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In 2014, when I moved from Cleveland to New York City, my mom sent me on my way in a bright red rental car full of the essentials I’d need for my new home. This included a set of pots and pans that only days ago had been scrubbed till they literally (to quote Miss Hannigan) shined like the top of the Chrysler Building!
Here's the thing: prior our marathon scrub session, I thought the stainless steel cookware set had “copper” bottoms. I was so, so wrong. The truth was, they'd accumulated rust and tarnished badly in the decade they’d spent in our attic. I wasn’t in the mood to buy new things (the move and NYC rent was already costing quite a bit), but dish soap wasn’t removing the years of dormancy from the bottom of the pans.
Donning her bright yellow rubber gloves, my mom pulled out a bottle of Bar Keeper’s Friend and informed me: “This stuff is magic.”
She was right.
What is Bar Keeper’s Friend?
Bar Keeper’s Friend is a “multipurpose cooktop cleaner,” meant to scrub away residue on surfaces to keep them looking like-new. It works on ceramic, glass, and metal cookware, but can also be used across your home—on tiles in the bathroom, from the rims on your tires. The cleaner comes in a few different forms, including powder (the original) and a gentler spray formula. My mom's weapon of choice is the original powder, which is what we used to tackle those pots and pans with the rough side of a sponge and some water.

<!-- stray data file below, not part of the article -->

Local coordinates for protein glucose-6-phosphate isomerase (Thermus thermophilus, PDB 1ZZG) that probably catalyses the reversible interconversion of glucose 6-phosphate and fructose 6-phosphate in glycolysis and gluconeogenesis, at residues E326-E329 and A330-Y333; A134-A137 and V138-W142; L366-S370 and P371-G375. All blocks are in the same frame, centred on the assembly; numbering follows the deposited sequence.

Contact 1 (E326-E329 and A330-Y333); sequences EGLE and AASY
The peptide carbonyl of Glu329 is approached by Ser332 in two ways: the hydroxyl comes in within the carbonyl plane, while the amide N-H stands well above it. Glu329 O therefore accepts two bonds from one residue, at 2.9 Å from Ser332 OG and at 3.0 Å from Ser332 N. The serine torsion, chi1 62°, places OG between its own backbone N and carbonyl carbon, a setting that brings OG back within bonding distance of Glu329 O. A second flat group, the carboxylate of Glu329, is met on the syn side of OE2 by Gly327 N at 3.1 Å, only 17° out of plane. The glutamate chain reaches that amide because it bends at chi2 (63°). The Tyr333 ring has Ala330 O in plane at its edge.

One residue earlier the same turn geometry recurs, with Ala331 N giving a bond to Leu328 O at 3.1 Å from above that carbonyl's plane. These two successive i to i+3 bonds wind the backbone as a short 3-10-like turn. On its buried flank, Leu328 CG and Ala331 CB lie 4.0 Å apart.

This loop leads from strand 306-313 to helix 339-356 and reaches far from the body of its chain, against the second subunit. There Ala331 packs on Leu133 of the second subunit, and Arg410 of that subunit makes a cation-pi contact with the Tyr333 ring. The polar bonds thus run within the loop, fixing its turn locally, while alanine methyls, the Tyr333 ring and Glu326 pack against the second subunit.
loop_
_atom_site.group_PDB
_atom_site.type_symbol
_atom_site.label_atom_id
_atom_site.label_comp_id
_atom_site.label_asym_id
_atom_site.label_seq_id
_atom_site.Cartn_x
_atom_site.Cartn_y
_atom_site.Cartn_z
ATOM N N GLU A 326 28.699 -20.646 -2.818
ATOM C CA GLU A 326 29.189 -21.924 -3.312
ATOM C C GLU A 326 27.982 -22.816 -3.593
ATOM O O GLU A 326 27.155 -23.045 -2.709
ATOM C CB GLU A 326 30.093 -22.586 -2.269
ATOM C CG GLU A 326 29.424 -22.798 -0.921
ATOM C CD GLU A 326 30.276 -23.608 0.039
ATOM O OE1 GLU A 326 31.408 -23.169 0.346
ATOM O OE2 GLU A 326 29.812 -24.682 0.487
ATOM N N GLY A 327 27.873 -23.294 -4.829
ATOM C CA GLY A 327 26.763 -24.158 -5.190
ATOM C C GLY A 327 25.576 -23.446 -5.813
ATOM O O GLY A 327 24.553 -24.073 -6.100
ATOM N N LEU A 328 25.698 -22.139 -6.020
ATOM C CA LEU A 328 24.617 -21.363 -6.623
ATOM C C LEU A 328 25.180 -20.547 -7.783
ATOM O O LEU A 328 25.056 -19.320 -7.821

After a few minutes of scrubbing the bottom of the pots, the discoloration disappeared, revealing a silver-bottomed(!) cookware set. Each pot took about five minutes of rough scrubbing—for those that needed it, we used a stainless steel scouring pad, which worked well on those tougher areas. When we packed the car, my mom included not one but two bottles of Bar Keeper’s Friend in my box of cleaning supplies—and they’ve come in handy more than once.
How you can use Bar Keeper's Friend
Not only is Bar Keeper's Friend great for scrubbing old pots and pans, but I’ve used it to keep my stainless steel sink sparkling and, in one instance of a Very Burnt Dinner, to scrub remnants of charred quinoa from the inside edges of a pot.
Though my cookware is older and so has lost much of it’s sheen and shine, Bar Keeper’s Friend works quickly and efficiently to keep them all looking clean and crisp. However, I'm always careful to throw the pots in the dishwasher or hand-wash them after using Bar Keeper’s Friend—the cleaner has an odd metallic smell that makes cooking right away unappetizing.
On nicer cookware at home back in Cleveland—you know, the Sur La Table stuff—we use the tough powdered Bar Keeper’s Friend to keep those items really shiny, and I truly believe we could put them back on a shelf at the store and no one would know. One warning: you can’t use the cleaner on gold or silver, marble, mirrored surfaces, or granite, so keep it off those countertops unless you want some serious scratching.
Personally, I prefer the spray to the powder. The premixed formula is easier to spread over the stain, and it precludes you from having to add water. I recently tried it in my bathroom, and it worked wonders. A poorly placed shaving cream can on the ledge of the tub left a ring of rust, but a few spritzes of Bar Keeper’s erased it completely. It’s settled: I need a bottle for every room in my apartment.